In addition to his large African and Creole religious family he had many influential godchildren from Havana’s Spanish, white elite and had important high society connections. He set up a famous religious institution, the Cabildo of the Virgin of Regla (the Cabildo Yemaya) in around 1860, which became a powerful centre of Ifa and Orisha worship. Along with his daughter, the famous Ocha priestess Echu Bi, he organised the annual street procession on the feast day of the Virgin of Regla, every September 7th. Each year seminal Afrocuban drummers like Pablo Roche Okilakpa would sound the mighty Ilú batá in honour of Yemaya as they processed around the town. Incredibly, Adechina is also reputed to have returned to Africa, the land of his birth, in order to acquire the sacred materials needed to initiate babalawos. He returned again to Cuba with these sacred items in order to build Ifa there.

All the mojubas (prayers and recitals of lineage to honour the ancestors) of babalawos in Cuba include Adechina.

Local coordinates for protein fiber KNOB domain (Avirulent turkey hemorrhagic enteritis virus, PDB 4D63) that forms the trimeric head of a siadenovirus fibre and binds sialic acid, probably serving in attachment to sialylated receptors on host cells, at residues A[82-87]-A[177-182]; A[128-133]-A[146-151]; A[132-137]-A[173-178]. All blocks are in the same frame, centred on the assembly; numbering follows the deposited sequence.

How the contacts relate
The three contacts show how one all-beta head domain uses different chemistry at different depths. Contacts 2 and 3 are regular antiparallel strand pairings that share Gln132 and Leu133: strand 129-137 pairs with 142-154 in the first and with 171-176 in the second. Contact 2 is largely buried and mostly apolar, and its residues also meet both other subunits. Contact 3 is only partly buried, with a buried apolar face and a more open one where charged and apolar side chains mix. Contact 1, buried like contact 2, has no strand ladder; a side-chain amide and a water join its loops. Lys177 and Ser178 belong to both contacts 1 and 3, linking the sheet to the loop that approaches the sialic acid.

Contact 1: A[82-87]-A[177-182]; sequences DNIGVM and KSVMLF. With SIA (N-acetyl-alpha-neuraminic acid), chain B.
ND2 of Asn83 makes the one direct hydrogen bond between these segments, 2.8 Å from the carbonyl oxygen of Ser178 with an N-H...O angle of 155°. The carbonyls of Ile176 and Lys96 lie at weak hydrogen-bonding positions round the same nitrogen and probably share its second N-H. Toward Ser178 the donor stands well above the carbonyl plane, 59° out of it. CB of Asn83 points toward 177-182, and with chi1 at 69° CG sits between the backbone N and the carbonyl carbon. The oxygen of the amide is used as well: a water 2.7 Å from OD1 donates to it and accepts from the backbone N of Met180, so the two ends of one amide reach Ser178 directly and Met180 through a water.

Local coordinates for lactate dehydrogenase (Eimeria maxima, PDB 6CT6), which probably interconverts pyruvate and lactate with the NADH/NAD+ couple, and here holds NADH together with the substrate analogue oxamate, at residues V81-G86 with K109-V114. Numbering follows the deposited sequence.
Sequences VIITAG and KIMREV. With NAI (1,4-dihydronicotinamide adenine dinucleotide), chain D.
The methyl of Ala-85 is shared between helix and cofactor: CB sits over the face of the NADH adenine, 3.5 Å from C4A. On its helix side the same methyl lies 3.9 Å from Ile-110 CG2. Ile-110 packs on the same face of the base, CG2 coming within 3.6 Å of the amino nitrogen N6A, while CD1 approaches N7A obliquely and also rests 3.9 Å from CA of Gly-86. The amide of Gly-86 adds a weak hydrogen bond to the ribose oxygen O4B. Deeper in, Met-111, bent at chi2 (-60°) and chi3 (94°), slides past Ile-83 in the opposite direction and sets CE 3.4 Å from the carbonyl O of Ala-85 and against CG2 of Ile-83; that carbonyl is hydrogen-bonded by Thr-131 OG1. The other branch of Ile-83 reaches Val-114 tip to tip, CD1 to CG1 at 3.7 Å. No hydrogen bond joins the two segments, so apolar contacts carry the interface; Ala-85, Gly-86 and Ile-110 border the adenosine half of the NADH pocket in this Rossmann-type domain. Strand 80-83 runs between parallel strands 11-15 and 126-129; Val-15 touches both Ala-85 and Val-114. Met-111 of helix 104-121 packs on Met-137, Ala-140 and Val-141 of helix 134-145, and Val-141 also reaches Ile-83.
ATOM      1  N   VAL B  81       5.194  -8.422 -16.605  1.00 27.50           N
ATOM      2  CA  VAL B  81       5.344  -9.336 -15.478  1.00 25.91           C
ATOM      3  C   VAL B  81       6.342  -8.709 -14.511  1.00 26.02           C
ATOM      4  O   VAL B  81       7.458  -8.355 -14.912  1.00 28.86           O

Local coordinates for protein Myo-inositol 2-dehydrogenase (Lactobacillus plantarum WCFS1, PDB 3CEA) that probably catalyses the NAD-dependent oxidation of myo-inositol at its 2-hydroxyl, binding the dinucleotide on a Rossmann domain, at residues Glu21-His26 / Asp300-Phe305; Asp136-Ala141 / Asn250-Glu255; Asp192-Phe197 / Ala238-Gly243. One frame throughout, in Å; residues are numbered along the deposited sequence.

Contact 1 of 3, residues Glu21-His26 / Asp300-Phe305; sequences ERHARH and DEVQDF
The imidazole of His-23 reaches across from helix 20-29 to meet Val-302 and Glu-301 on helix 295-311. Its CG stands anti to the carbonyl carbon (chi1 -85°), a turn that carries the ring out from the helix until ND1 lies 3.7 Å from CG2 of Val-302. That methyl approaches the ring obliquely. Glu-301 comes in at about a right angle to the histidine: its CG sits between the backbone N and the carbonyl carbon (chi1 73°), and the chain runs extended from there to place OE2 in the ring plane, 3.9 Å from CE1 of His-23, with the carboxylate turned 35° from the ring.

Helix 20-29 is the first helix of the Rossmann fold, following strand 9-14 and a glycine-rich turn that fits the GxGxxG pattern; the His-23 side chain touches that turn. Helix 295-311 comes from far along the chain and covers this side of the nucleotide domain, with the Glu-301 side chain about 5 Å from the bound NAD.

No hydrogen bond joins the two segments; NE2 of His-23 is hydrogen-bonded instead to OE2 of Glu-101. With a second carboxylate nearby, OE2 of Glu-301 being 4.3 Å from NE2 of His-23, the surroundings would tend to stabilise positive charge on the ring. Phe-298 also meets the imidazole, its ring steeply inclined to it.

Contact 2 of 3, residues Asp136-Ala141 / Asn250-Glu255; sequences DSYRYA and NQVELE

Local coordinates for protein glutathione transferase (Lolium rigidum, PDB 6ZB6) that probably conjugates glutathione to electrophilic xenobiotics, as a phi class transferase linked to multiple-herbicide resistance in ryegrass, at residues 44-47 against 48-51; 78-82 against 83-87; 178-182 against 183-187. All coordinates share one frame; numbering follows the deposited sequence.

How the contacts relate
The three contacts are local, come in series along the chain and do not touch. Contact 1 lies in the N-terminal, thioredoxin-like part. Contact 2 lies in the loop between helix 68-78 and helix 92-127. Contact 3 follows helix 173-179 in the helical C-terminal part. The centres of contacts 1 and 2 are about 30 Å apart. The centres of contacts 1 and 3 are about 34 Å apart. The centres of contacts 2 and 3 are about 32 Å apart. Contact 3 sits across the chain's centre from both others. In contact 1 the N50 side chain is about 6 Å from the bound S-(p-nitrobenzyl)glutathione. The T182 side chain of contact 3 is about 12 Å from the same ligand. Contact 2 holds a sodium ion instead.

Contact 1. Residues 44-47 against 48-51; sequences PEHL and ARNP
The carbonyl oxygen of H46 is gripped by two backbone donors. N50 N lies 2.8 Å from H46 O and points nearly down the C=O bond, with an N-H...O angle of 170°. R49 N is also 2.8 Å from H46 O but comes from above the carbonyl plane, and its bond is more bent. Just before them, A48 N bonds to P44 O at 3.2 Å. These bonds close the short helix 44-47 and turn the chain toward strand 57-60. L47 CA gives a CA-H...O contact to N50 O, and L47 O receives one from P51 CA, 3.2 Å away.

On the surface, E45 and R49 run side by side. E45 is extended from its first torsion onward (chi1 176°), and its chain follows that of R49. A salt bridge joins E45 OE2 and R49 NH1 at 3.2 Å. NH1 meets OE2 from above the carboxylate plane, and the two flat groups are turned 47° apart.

A great man who helped carry African profound spiritual knowledge to the Americas, my great-great-great-great-great-great-great-great-grandfather in Ifa, I salute you.

Mo juba Oluwo Adechina Obara Meji, ibae bae tonu.

659 plays
Babatunde Olatunji,
Drums of Passion

Jin-Go-Lo-Ba, music from the late Nigerian music legend Babatunde Olatunji.


A group portrait of Yoruba women wearing Aso oke. 1890s.
Vintage Nigeria


Cândido da Fonseca Galvão, also known as Oba II d’Africa (1845-1890) was a Brazilian man who fought in the War of the Triple Alliance (also called the Paraguayan War) and claimed to be the grandson of an African prince whose son had been  brought to Brazil as a slave. Galvão himself was born a free man in Bahia, and enlisted in the military at a time when Black slavery was still legal in what was then the Empire of Brazil. 

Galvão was the grandson of the powerful African prince Alafin Abiodun, who unified the Yoruba kingdom of Oyó in the late eighteenth century. Galvão’s father fought in the wars that raged in that region of Africa in the early nineteenth century, was captured in battle, and sold into slavery. He was then transported to Bahia. With the help of friends among the Yoruba community in Salvador, Galvão’s father quickly purchased his freedom. He then married and had children. As an offspring of freedpersons, Cândido Galvão was raised as a free black man near the town of Lençóis in the interior of Bahia.